State fact-finder Mitchell Goldberg has given the Cincinnati Board of Education and the teachers union a graceful way out of a contract-dispute corner they've been trapped in since March. A "tentative agreement" collapsed after the board and Superintendent Alton Frailey rejected the three-year contract that Frailey's bargainers helped negotiate. Wednesday, Goldberg patched the deal back together again, and now the board and union must vote it up or down within seven days.
Both sides should ratify the fact-finder's recommendations, bury the bitter feelings and join in getting CPS' act together. The district faces daunting decisions on whether to go to voters with a $65.5 million renewal levy in November, adopt a pay-for-performance plan for teachers, and cut back on some new school construction and teacher levels because student enrollment has shrunk to 38,800. CPS faces enough moving targets as it is, without teachers and the administration in opposing camps.
The fact-finder's contract proposal takes effect unless a "supermajority" of 60 percent on either side rejects it. The Cincinnati Federation of Teachers' executive committee is recommending that teachers ratify it. "We cannot allow this contract dispute to fester into the fall," union president Sue Taylor said. "We will go into this with full good faith."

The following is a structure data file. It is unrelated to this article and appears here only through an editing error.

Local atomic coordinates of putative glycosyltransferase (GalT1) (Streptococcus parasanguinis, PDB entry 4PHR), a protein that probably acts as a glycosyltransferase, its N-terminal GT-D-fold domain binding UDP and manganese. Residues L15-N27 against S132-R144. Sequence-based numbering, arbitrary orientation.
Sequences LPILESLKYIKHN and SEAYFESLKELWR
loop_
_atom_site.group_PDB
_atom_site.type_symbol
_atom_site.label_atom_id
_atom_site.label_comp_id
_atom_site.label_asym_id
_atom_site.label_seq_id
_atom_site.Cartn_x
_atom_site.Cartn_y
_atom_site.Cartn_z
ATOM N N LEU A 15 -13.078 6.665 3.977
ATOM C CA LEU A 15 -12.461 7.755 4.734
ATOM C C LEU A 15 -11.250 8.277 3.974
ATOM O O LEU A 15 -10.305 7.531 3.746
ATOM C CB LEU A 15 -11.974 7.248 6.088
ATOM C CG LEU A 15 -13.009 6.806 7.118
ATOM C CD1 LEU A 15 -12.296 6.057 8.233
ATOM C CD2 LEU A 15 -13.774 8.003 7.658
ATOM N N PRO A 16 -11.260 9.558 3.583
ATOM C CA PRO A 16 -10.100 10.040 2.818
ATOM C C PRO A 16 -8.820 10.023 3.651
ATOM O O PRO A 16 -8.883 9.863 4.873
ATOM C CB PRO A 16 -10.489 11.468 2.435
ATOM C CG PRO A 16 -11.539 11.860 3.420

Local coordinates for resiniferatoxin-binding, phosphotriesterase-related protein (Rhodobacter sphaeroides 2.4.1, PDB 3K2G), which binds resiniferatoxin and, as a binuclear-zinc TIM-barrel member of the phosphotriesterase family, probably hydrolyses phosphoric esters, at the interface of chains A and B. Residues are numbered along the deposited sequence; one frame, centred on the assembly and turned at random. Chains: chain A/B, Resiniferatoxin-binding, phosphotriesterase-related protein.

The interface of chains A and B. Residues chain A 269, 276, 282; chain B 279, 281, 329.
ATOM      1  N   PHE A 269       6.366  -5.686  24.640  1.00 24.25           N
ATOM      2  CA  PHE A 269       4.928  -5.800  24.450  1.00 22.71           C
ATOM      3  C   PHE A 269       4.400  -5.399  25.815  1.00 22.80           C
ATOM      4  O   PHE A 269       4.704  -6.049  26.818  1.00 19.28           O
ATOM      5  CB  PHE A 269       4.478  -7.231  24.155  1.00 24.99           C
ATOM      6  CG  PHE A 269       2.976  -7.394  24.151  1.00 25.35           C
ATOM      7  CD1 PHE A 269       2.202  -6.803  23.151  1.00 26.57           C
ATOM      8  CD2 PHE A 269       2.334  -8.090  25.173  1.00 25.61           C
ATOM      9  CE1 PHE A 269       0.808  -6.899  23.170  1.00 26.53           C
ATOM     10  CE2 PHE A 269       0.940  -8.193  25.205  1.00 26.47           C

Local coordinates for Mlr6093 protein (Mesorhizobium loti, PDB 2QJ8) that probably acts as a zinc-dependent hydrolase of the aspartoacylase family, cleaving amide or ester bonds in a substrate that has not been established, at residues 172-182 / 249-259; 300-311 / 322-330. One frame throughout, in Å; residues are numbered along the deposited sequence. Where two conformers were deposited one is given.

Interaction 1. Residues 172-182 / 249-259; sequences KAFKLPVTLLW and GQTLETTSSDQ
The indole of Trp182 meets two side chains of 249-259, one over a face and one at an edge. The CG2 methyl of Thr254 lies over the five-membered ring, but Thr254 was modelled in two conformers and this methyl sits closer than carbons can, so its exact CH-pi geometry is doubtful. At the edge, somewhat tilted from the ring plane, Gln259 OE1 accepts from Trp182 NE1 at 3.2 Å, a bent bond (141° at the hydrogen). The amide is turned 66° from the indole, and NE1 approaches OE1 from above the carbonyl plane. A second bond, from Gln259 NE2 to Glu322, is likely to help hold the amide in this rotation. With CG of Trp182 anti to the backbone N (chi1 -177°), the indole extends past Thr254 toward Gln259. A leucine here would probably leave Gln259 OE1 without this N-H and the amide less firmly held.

Both sides won a little, lost a little. During the May 6 hearing, they resolved the pay-for-performance impasse outside the collective bargaining agreement: They agreed to form a joint committee to research model plans, including the one Denver teachers adopted in March by a 59 percent majority.
Several of the most stubborn contract sticking points involved CPS' failure to reduce its teacher ranks as student enrollment dropped 13 percent since 1999. CPS lost more than 1,500 students last year. Goldberg threw out a generous teacher severance package designed to induce some to retire, but he endorsed a 5.8 percent pay increase in teachers' 27th year to help retain them. Although individual schools cut a total of about 400 teachers and staff to fit next year's budgets, somehow the central office missed the April 30 deadline to make "reductions in force," and now the district needs to figure out if it can legally lay them off.
CPS officials still seem too often to be out of sync, but at least Frailey is predicting the district will emerge from Ohio's "academic emergency" ranking this year. Cincinnati Public needs to put this contract clash behind it and get on with right-sizing, and upgrading student achievement.
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